Iraq is to launch a satellite at the end of this year as part of a scientific project dedicated to monitoring desertification and water shortages, whose repercussions have cast a shadow over the country for years.
Last Thursday [April 25], seven Iraqi ministries held a meeting to discuss procedures for launching and studying the economic feasibility of the project.
Deputy Minister of Communications Amir al-Bayati said, “Members of the high commission for the satellite project, which consists of seven ministries, have discussed the launching mechanism of the project and its economic feasibility, in addition to a well-defined cooperation process between all concerned parties in order to avoid any roadblocks that might stand in the way of completing the project.”
Rafed al-Jabouri, the general coordinator of the project, said, “Iraq will accomplish this project in cooperation with the Italian La Sapienza University and an Iraqi team of 15 researchers from three ministries, who underwent space training.”
Sources in the Ministry of Sciences and Technology — one of the ministries participating in the project — said that the cost of the project has reached $150 million.
Last month, an Iraqi delegation headed by the minister of communications, Torhan al-Mufti, held meetings in Paris with a European company specializing in manufacturing satellites to discuss building an Iraqi satellite. The delegation visited the premises of European company Astrium, which informed Iraq that it was ready to design and manufacture the Iraqi satellite and provide all additional services, including outfitting the satellite with a control and communication station.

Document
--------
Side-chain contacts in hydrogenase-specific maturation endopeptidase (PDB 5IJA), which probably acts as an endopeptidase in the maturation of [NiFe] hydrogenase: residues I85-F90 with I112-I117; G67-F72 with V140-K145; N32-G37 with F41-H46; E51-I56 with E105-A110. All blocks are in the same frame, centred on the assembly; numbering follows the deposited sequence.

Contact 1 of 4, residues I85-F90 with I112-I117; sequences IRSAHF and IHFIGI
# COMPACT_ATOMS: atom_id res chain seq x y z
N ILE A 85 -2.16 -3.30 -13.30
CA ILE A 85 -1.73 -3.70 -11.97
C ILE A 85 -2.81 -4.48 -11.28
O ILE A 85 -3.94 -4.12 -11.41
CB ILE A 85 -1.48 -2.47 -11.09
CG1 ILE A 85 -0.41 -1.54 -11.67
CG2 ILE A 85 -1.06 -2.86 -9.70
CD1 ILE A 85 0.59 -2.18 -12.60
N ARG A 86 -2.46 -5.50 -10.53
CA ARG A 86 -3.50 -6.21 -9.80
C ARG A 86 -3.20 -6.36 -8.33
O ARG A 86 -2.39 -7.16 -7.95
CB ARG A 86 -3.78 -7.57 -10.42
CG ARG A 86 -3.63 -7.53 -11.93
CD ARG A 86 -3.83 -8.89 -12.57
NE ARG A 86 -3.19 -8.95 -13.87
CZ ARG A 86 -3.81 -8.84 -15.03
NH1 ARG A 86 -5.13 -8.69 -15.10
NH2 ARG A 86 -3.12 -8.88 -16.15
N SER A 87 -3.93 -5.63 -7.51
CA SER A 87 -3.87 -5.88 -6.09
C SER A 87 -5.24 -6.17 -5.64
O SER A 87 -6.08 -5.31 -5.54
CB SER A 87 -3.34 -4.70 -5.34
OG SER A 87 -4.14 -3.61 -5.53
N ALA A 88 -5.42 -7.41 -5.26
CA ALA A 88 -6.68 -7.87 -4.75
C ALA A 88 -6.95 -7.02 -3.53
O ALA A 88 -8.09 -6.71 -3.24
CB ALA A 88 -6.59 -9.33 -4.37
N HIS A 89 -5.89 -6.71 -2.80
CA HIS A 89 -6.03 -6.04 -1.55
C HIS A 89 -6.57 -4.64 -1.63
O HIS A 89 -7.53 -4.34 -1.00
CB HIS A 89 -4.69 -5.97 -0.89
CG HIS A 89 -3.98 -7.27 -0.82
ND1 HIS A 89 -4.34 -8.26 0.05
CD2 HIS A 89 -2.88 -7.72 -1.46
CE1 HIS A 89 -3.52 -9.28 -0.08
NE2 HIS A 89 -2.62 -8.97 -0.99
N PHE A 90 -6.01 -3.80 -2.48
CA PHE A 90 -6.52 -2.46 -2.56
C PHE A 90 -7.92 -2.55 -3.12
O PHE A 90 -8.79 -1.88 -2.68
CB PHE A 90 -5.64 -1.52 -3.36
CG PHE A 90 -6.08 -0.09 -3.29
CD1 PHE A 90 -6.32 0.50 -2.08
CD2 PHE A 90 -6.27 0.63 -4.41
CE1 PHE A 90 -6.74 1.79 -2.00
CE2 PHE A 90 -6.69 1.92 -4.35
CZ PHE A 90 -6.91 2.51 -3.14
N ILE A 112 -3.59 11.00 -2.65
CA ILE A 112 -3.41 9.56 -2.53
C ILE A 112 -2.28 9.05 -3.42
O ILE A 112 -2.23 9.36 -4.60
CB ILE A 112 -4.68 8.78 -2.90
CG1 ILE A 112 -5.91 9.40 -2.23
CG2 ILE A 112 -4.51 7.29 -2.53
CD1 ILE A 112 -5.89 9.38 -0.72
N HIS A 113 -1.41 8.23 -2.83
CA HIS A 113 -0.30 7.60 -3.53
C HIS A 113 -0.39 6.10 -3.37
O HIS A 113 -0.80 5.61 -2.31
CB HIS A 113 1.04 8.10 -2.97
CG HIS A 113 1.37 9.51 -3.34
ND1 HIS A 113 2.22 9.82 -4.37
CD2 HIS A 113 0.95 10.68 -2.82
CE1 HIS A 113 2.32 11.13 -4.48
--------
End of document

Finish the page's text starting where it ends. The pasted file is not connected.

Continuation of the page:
Ministry of Communications adviser Karim Mazaal Shabi said to Al-Monitor that “launching an Iraqi satellite is a key project that interests the country, especially after opening again to the [rest of] Arab world.” The Ministry of Communications mentioned that Shabi delivered a speech during the technical demonstration held by Arabsat — a company affiliated with the Arab League — in cooperation with the Ministry of Communications about the manufacturing process, the launching and the maintenance of the satellite.
Arabsat was founded in 1976, since which time it has launched 51 satellites.
Iraq has been facing sandstorms for years in any given month due to the increasing area of land suffering from desertification. The country has struggled during the past three years with shortages in irrigation water supply from the Tigris and Euphrates rivers that flow from Turkey.
Statistics from the Ministry of Agriculture show that desertification has affected 80% of arable land due to water scarcity and climate change.
In 2009, Iraq created a special committee for desertification that comprises the Ministries of Agriculture, Water Resources, Higher Education and Scientific Research, Sciences and Technology, in addition to a committee of advisers affiliated with the premiership of the government. The committee works on three levels. The scientific research body follows up with the satellite project, the executive body is dedicated to carrying out, coordinating and observing projects and the follow-up body assesses the results, as well as scientific and executive activities.
Omar al-Shaher is a contributor to Al-Monitor’s Iraq Pulse. His writing has appeared in a wide range of publications including France’s LeMonde, the Iraqi Alesbuyia magazine, Egypt’s Al-Ahaly and the Elaph website. He previously worked for Al-Mada covering political and security affairs and as a correspondent for the Kuwaiti Awan newspaper in Baghdad in 2008-10.
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